Rhythm and Peace

Although it is well known that sleep and rest are absolutely essential for healing, it is next to impossible to sleep through the night in a hospital. Hospital staff enter the room often several times during the night. Sometimes they turn on the light to administer medicine and take vital signs, and in the process engage in animated conversation. At one point when I was there, one of the nurses left the light on and the door open as she went to look for something and came back thirty minutes later. It’s evident to me that this method is not the only one possible, because some of the nurses did manage to enter quietly, hang an IV bag without hardly making any noise and without turning on the light, and delay the taking of vital signs in all but the most acute conditions.

Especially following surgery, which is a profound affront to the body, resulting in parts of our bodies being exposed, touched, and manipulated in ways they are absolutely not designed for, it seems essential to me that we would need a peaceful environment for healing. Soft voices, warm light, smooth transitions. This is not the way of the hospital.

Case in point is the IV machine. Whenever anything stops flowing, for whatever reason, it starts beeping. There’s a button on it called “silence”, which creates about two minutes of silence before the beeping starts again. We discovered this button and got permission to use it. Most people are not shown how to operate this button. When the IV machine stops flowing, which happened at least once on any given shift, the current setup means calling the nurses station, and waiting for someone to come take care of it. Under the best of circumstances, this is a few minutes. Even when they do come, I was astonished to see that they don’t push this button themselves. Instead, they tend to take the actions necessary for fixing the problem while the machine beeps. I imagine that after years of hearing these sounds they tune them out. Meanwhile the patients lie in their beds hearing the beeping. Every time we walked around the department some room or another was beeping. It’s part and parcel of the hospital sound, almost, this perennial beeping. 


Nutrition

What I am about to say here is not based on our experience of this particular hospital episode. We provided all of our own food for my sister. We chose to do this because of essentially having zero trust that hospital food would provide the necessary vital nutrients in support of her healing. Hospital food is almost a code word for something unappealing. I know I have read on many occasions about how hospital food is full of chemicals, additives, and sugar. If anyone ate hospital food indefinitely, I am confident they would not be able to maintain a state of health.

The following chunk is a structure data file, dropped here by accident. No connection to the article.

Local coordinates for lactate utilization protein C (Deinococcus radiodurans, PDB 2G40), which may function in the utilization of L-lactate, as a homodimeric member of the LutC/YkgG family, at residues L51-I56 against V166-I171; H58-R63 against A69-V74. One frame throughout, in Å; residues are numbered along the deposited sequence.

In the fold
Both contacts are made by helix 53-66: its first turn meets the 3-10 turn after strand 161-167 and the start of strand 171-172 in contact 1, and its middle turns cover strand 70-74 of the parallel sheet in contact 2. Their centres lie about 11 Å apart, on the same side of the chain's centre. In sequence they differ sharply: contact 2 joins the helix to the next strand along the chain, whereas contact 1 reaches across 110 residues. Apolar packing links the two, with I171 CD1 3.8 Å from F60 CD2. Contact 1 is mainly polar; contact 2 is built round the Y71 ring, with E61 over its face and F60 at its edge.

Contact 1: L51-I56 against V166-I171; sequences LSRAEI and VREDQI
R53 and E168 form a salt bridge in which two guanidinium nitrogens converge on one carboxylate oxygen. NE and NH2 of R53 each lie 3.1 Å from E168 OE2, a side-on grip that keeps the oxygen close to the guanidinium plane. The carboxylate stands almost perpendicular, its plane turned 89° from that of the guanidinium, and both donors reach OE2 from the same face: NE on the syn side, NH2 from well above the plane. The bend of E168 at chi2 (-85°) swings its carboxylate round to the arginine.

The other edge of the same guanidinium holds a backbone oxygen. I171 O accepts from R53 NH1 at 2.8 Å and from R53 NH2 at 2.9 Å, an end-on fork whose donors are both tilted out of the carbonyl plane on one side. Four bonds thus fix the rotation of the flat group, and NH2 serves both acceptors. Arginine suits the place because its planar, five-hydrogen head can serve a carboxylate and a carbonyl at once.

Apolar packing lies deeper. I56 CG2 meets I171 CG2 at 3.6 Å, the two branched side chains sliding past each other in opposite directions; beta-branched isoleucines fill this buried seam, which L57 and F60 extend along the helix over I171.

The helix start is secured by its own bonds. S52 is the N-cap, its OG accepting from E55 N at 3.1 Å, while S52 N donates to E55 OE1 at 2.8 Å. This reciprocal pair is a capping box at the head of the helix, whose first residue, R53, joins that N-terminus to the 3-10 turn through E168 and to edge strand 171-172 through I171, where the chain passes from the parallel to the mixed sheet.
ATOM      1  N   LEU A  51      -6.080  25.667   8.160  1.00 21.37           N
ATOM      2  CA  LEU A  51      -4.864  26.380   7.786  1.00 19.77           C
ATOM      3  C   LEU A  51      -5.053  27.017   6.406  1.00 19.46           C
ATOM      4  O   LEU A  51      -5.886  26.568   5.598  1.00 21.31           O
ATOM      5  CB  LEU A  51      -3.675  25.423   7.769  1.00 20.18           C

Food, when done with care and thought, is its own medicine. The internet is exploding with research about the healing qualities of so many foods. In addition, our relationship with food can itself be conducive to healing or not. Being in a hospital doesn’t have to mean dishes that lack any esthetic beauty, for example. I can easily imagine meals made from organic, wholesome ingredients, carefully chosen in support of specific illnesses, lovingly placed on plates and trays that create a pleasurable experience for those whose bodies are ailing and are striving to regain their health. 


Connection

Compared to my memories of hospitals from decades ago, the conditions we encountered in terms of being able to create a loving environment for my sister were superb. We were fully welcomed to have a presence in her room around the clock. I am so grateful to whoever pioneered these changes, because I still remember the horror of being ushered out of someone’s room because visiting hours were over.

And, still, most people in the hospital, most of the time, are alone. My heart broke time and time again when I saw people who were relying only on staff for support. I try to imagine someone being alone in their room, in a moment of need, waiting, sometimes up to thirty minutes, without the company of someone that loves them to take the edge off the discomfort. It reminds me of all the many times I have seen people in cancer treatment waiting rooms, or receiving difficult treatment, without support.